BURO Driving School: Car maintenance and care tips during lockdown


By Buro247

BURO Driving School: Car maintenance and care tips during lockdown

Given the ongoing travel restrictions, some of us have now grown accustomed to doing everything online. From ordering food and groceries to paying bills and shopping, almost everything can be done literally at the touch of our fingertips. This brings us to the question: when was the last time you used your car?

If you didn’t already know this, cars should not be left unattended for a long period of time. Maybe you’ve been driving out every now and then to run errands or grab take-outs, but are you doing enough to ensure your car is kept in good shape?

We answer your burning questions about car maintenance and care tips during lockdown with a little help from the team at Lexus Malaysia.

Battery care

For starters, the most basic tip when leaving your car unused for an extended period is to start your engine at least once a week. Even if you don’t plan to head out, simply turn on the engine and let the car remain idle for 15 minutes before switching off the engine.

According to Lexus: “This helps the engine reach its normal operating temperature, which subsequently helps in drying out any condensation that might have formed in various parts of the car. It also keeps your car’s battery from dying.”

If your car battery has been in use for more than two years, this step is especially important—lest you face a stalled car battery at the end of this (indefinite) lockdown, which may come at a hefty cost.

In cases where this step is not possible—for instance, if you’re stuck outstation or going away on a vacation for more than a month—Lexus recommends disconnecting your car battery to prevent drainage. Bear in mind that certain components, such as the on-board computer or electronic modules, will still drain the battery when the car is not in use. Thus, performing this step will mean your car clock and settings will return to default; but at least you’ll avoid significant battery drain, especially if your car has more electronic systems.

To do so, simply open your bonnet and look for the negative (-) terminal on your car battery (usually distinguished by a black charge/cover). Then, use a pair of gloves and a wrench to loosen the nut and disconnect the terminal. Secure the cable with a cable tie and/or ziplock bag to keep moisture out and make sure the cables do not touch each other or any metal part of the car.

Tyre care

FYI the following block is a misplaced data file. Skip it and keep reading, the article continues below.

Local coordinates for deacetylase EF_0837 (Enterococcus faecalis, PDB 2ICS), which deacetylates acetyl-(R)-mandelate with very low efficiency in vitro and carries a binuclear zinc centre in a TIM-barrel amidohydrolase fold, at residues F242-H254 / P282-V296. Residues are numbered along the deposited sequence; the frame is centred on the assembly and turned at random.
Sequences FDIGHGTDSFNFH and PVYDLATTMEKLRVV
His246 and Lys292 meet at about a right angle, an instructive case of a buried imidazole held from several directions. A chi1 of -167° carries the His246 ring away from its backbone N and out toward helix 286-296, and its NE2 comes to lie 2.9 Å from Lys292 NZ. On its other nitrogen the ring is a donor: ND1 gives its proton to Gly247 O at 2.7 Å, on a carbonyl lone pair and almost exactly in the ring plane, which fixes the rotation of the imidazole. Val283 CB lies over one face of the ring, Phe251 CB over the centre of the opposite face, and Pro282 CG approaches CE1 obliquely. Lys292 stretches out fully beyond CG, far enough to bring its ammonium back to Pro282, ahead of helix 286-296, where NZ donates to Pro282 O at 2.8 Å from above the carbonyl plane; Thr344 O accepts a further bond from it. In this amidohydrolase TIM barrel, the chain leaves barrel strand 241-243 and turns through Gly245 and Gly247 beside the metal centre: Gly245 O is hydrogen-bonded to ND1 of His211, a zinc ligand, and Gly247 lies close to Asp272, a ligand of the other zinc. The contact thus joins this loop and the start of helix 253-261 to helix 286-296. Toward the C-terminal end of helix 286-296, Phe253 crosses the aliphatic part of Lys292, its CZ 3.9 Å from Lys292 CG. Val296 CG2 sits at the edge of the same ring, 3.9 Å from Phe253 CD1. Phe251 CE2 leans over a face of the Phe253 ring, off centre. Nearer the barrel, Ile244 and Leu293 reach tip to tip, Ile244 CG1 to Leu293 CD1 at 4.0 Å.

The other important component to keep in check is your car tyres. Before driving out again, ensure your tyre pressure is at the recommended PSI. You should be checking your tyre pressure once a month regardless of whether your car is in use, so as to avoid excessive or uneven wearing of the tread.

“You will require a tyre pressure gauge to measure and identify how much more pressure is required by simply placing it on the tyre’s valve stem. Whenever you head over to any self-service kiosk to pump air, remember to check the required car tyre pressure on the tyre placard, usually situated inside the driver side’s door jam.”

To prevent flat spots (read: visible flattening of the tyre) from parking your car for too long, you can also rotate your tyres. Nevertheless, flat spots will usually go away after driving your car for a while, so this should not be a big cause for concern. Otherwise, your car service provider will routinely do this when you send your car for service.

Engine oil and coolant levels

A few other things to keep in mind before you resume driving again include your engine oil and coolant levels. To check the former, ensure your car is parked with the engine turned off. Open your bonnet and locate the dipstick for your engine oil. Pull it out and wipe it clean with a microfiber cloth or a paper towel. Dip the stick back in and pull it out again to check the oil level. It should be between the two marked points on the dipstick. If the level is low, top up your car’s engine oil.

While your bonnet is open (important: make sure engine remains off), check the coolant levels by locating the coolant reservoir (usually a semi-transparent plastic container). There’s a mark on the container that indicates the maximum height/level of coolant. If the level is well below the maximum level, top up your coolant.

When in doubt…

…leave it to the experts. While these tips may help you save a trip to the mechanic, your car will likely be due—if not overdue—for a service by the time restrictions are lifted. For a peace of mind, your safest bet is to send your car to your nearest service centre for an inspection before driving regularly again.

Do you have more burning questions about cars or driving tips and tricks? DM us on Instagram or shoot us an email at [email protected].

For more automotive insights, head over here.